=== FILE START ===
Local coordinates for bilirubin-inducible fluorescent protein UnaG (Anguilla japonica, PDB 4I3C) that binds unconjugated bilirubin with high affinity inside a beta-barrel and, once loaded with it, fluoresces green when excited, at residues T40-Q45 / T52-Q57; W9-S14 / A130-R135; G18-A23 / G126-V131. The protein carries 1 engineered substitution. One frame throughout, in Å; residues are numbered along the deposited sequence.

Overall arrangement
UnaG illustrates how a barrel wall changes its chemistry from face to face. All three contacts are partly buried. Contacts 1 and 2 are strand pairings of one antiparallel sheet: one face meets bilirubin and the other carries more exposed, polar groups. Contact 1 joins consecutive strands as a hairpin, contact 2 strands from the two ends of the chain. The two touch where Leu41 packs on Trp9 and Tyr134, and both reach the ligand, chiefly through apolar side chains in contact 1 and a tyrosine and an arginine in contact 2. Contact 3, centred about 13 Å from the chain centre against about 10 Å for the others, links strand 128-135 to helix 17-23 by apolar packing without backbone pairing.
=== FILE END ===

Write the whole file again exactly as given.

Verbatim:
Local coordinates for bilirubin-inducible fluorescent protein UnaG (Anguilla japonica, PDB 4I3C) that binds unconjugated bilirubin with high affinity inside a beta-barrel and, once loaded with it, fluoresces green when excited, at residues T40-Q45 / T52-Q57; W9-S14 / A130-R135; G18-A23 / G126-V131. The protein carries 1 engineered substitution. One frame throughout, in Å; residues are numbered along the deposited sequence.

Overall arrangement
UnaG illustrates how a barrel wall changes its chemistry from face to face. All three contacts are partly buried. Contacts 1 and 2 are strand pairings of one antiparallel sheet: one face meets bilirubin and the other carries more exposed, polar groups. Contact 1 joins consecutive strands as a hairpin, contact 2 strands from the two ends of the chain. The two touch where Leu41 packs on Trp9 and Tyr134, and both reach the ligand, chiefly through apolar side chains in contact 1 and a tyrosine and an arginine in contact 2. Contact 3, centred about 13 Å from the chain centre against about 10 Å for the others, links strand 128-135 to helix 17-23 by apolar packing without backbone pairing.